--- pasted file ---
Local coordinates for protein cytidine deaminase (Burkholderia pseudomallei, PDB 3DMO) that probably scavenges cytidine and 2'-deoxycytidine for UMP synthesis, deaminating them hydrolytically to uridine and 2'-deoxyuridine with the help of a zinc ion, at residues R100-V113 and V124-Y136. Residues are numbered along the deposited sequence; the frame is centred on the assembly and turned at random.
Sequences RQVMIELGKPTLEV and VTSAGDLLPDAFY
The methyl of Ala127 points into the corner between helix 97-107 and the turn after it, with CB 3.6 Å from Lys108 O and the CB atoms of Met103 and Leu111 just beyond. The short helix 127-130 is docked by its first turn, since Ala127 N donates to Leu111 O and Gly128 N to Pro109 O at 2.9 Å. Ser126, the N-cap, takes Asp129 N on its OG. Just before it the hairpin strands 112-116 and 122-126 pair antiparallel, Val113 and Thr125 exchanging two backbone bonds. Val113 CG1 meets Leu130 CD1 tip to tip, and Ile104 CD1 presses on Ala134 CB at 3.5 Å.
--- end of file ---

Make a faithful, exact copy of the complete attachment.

Local coordinates for protein cytidine deaminase (Burkholderia pseudomallei, PDB 3DMO) that probably scavenges cytidine and 2'-deoxycytidine for UMP synthesis, deaminating them hydrolytically to uridine and 2'-deoxyuridine with the help of a zinc ion, at residues R100-V113 and V124-Y136. Residues are numbered along the deposited sequence; the frame is centred on the assembly and turned at random.
Sequences RQVMIELGKPTLEV and VTSAGDLLPDAFY
The methyl of Ala127 points into the corner between helix 97-107 and the turn after it, with CB 3.6 Å from Lys108 O and the CB atoms of Met103 and Leu111 just beyond. The short helix 127-130 is docked by its first turn, since Ala127 N donates to Leu111 O and Gly128 N to Pro109 O at 2.9 Å. Ser126, the N-cap, takes Asp129 N on its OG. Just before it the hairpin strands 112-116 and 122-126 pair antiparallel, Val113 and Thr125 exchanging two backbone bonds. Val113 CG1 meets Leu130 CD1 tip to tip, and Ile104 CD1 presses on Ala134 CB at 3.5 Å.